Pitino is primed for Celtics

May 6, 1997

Rick Pitino is on his way. Soon, possibly even today, he will be officially anointed the new basketball authority in Boston, courtesy of a 10-year, $ 70 million contract as coach and director of operations for the Celtics.

And while he may not be the new boss yet, his arrival already is being felt in the organization.

Celtics president Red Auerbach confirmed that Pitino was coming aboard last night. At first it was thought that Pitino's title would be president and head coach, the same titles given to Miami's Pat Riley. But when asked if Pitino was going to take his title, Auerbach said, "That's not true. He is not going to be the president of the Celtics. I am the president of the Celtics and, to my knowledge, I am not going anywhere. He is going to be coach and something else."

Auerbach's comments were one of many signs that a volcanic change was under way in the organization. M.L. Carr, soon to be removed from the basketball picture, yesterday started the process of notifying his assistant coaches that they should be prepared to look elsewhere. In addition, it was learned that general manager Jan Volk, a fixture in the organization for more than 25 years, is likely to be a casualty. Reached last night, Volk did not want to comment other than to say, "I expect to be there" at the office today.

If Volk is gone, he has company. Yesterday around 5 p.m., Celtics' chief financial officer Richard Pond fired longtime public relations employee Dave Zuccaro as well as Wayne Lebeaux, the director of travel and team services.

"They told me a new regime was coming in and that they were going to clean house," said Lebeaux, who had been with the Celtics since 1979, starting as a ballboy.

Zuccaro, who has been with the Celtics for 13 years and was responsible for publications, added, "They told me that the decision was made by upper management. I'm not going to be bitter about this. You won't find a person who loves the Boston Celtics more than me."

Two other individuals in the marketing department also were terminated. One Celtic employee said he thought yesterday's dismissals "are only the tip of the iceberg," and changes are expected not only in the front office. Some players from the 1996-97 Celtics are bound not to be retained, as a new coach will want to rebuild with players of his own choice.

There will be a new coaching staff. Pitino is expected to bring along longtime assistant coach Jim O'Brien, possibly making him one of the highest-paid, if not the highest-paid, assistant coach in the league.

Where this leaves Larry Bird is still unclear. Yesterday, he was still in Florida mulling an offer from the Indiana Pacers to be their head coach, part-owner, and eventual director of basketball operations. Bird and Indiana president Donnie Walsh spoke yesterday and one Indiana source indicated an announcement could come as soon as tomorrow. Another source familiar with the negotiations said there was nothing he saw to unravel the Indiana deal, but the Pacers are still somewhat concerned that Bird may leave them at the altar.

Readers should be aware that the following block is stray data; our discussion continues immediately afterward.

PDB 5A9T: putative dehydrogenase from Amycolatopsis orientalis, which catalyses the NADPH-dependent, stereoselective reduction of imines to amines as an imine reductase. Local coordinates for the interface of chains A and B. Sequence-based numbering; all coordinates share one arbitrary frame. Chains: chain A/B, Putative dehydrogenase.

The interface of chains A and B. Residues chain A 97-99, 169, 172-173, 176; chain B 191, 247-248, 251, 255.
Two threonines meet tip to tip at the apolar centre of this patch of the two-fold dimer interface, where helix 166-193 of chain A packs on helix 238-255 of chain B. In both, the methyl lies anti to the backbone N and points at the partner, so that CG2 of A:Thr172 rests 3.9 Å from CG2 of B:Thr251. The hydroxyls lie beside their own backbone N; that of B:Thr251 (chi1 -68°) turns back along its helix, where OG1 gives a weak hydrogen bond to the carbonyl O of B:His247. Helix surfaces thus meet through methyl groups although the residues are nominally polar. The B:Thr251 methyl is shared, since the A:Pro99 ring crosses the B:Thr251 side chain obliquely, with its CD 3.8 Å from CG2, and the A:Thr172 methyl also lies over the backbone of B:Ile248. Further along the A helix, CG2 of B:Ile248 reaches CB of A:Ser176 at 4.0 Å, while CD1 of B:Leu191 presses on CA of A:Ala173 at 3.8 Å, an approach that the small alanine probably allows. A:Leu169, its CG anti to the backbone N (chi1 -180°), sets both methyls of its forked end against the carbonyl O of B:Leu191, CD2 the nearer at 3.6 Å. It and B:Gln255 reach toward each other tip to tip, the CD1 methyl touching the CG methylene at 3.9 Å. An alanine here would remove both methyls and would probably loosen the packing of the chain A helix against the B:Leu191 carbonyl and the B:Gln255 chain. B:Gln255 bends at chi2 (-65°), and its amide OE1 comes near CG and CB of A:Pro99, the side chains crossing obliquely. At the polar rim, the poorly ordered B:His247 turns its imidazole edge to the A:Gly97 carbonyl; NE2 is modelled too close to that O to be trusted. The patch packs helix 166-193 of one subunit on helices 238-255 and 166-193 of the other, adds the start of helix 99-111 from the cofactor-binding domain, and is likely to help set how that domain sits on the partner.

During his book tour last month, Pitino said he wanted Bird to be a part of anything he did in Boston, but the economics simply may not make sense. Bird is being offered $ 4.5 million to coach in addition to his ownership share in the Pacers.

As for Carr, his future outside the basketball domain is uncertain. One source has indicated Carr may have a contractual right to buy into the team, and he has spoken constantly about his close relationship with chairman of the board Paul Gaston. When told two weeks ago that the Globe was going to write that he would surrender both his basketball positions and possibly move into ownership, Carr smiled and said, "That's premature."

While the initial phase of bloodletting was going on in Boston, Pitino was in Atlanta, signing copies of his new book, "Success is a Choice." He said during an impromptu news conference that he still hadn't made up his mind and that he will tell Kentucky athletic director C.M. Newton of his decision today.

"If I don't take this opportunity now, I've decided to be a college coach forever," Pitino said. "If I go to Boston, it'll be the greatest opportunity afforded to a coach."

However, Pitino said part-ownership in the team, widely thought to be one of the lures, is not something he wants.

"The offer is no ownership at all," he said. "The Celtics are a public company and you don't want part-ownership in a public company. I just want to be a coach, not an owner. Ownership opens up the possibility of taxes and lawsuits and I already pay enough taxes."

When Pitino leaves Kentucky, expect Nets coach John Calipari to make sure his name is in the mix for the Wildcats. He may even want the job. However, a source in New Jersey said last night he felt Calipari would not take the job because the money wasn't as good and that it would be difficult to match Pitino's accomplishments with the returning cast of players. Georgia coach Tubby Smith and Portland's P.J. Carlesimo are also considered candidates.

Pitino said he planned to return to Kentucky for today's meeting with Newton, at which time he also will notify his players of his decision. He also said he was returning home because his daughter was going to have her tonsils removed.

He said he would not try to leverage Kentucky into giving him more money, although he has said he would seek an extension if he decided to stay. Newton concurred, adding, "He has never done that and he won't do that. Rick has never tried to take advantage of his situation at the expense of Kentucky."

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